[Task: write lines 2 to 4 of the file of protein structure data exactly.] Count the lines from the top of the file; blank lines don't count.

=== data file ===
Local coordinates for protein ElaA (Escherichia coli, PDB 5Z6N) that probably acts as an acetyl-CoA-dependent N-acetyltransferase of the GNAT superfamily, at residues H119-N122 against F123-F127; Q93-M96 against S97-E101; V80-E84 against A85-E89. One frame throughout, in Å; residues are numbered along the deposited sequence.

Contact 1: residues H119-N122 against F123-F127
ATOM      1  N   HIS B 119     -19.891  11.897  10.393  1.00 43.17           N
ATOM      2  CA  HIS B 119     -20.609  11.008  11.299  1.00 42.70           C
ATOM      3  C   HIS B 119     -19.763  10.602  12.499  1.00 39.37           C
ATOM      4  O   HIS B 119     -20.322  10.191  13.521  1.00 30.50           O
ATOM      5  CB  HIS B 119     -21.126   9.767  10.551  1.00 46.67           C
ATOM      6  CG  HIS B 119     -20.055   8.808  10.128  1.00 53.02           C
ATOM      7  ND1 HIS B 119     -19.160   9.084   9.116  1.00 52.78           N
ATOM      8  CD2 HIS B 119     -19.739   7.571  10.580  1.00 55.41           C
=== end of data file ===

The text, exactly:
Contact 1: residues H119-N122 against F123-F127
ATOM      1  N   HIS B 119     -19.891  11.897  10.393  1.00 43.17           N
ATOM      2  CA  HIS B 119     -20.609  11.008  11.299  1.00 42.70           C